Grant says the opposite of imposter syndrome is “Armchair Quarterback Syndrome”–otherwise known as the Dunning-Kruger effect. We all know people who have an inflated impression of their own competence. Grant puts this Armchair Quarterback Syndrome and Imposter Syndrome on a graph with the horizontal axis measuring competence and the vertical axis measuring confidence. Not surprisingly, armchair quarterbacks have high confidence, low competence, and those with imposter syndrome have low confidence, high competence.

We all know that part of the equation. What Grant does is suggest a sweet spot–somewhere with a reasonable degree of confidence over a moderate to high level of competence. He calls this the “Confident Humility Zone.”

Confident Humility — Kelvin Obazz

The question for me is–am I in that zone yet?

Confident Humility

When I start listening to the imposter demons, it’s time for me to back up and take stock a little.

What do I know about my writing?

  • Stephen King says the first million words are crap. Based on the word counts of my novels, novellas, short stories, and published essays alone, after all the rewriting and editing that they’ve endured, I passed a million words a long time ago. Then factor in the volume of words I’ve written for clients since 2004, and yeah, I think it’s safe to say I’ve written far more than a million words.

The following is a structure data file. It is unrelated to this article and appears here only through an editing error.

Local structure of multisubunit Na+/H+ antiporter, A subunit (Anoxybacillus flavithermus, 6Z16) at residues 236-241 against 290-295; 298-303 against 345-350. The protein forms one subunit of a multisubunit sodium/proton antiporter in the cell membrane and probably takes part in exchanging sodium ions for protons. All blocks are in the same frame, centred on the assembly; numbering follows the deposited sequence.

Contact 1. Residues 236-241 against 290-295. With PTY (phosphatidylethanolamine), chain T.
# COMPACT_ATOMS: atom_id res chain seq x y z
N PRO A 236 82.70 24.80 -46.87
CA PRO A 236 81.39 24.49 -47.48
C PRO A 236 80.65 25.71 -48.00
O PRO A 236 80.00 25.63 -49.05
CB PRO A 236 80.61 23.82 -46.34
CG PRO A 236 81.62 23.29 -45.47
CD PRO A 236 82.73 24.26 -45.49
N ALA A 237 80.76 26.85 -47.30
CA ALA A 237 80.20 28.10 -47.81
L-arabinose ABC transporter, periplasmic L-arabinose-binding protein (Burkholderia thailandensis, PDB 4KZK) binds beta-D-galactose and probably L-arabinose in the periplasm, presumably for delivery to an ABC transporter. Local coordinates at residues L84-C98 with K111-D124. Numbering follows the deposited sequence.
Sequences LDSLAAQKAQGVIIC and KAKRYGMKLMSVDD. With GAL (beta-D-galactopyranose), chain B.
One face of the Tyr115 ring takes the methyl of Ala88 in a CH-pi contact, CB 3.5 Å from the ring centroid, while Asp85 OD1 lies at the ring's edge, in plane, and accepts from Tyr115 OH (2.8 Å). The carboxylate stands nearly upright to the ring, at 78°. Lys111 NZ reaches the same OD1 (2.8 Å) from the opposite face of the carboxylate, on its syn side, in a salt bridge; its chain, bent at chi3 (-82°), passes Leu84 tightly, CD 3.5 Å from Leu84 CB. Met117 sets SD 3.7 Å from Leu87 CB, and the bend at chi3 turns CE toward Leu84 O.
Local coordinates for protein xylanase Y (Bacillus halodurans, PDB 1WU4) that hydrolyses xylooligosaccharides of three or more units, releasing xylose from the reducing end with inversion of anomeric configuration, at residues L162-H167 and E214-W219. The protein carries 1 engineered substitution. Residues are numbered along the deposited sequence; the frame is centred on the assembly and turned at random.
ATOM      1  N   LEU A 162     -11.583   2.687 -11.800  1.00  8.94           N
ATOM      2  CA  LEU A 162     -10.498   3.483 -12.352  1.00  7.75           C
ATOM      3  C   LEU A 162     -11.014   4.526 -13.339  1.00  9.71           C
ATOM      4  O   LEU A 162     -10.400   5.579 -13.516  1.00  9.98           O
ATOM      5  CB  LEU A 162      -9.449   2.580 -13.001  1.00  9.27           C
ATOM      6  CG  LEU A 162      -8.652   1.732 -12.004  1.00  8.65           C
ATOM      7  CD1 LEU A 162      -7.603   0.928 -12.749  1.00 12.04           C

• My clients keep paying me. They don’t have to–they can quietly walk away from my work, or they can say it’s not quite right, or they can tell me flat out that what I write is awful–and that doesn’t happen. In fact, I typically get the opposite reaction to work I turn in–lots of compliments and more work. I get edited, of course, and I integrate feedback and change things, and sometimes other people change things, but I still get compliments and more work.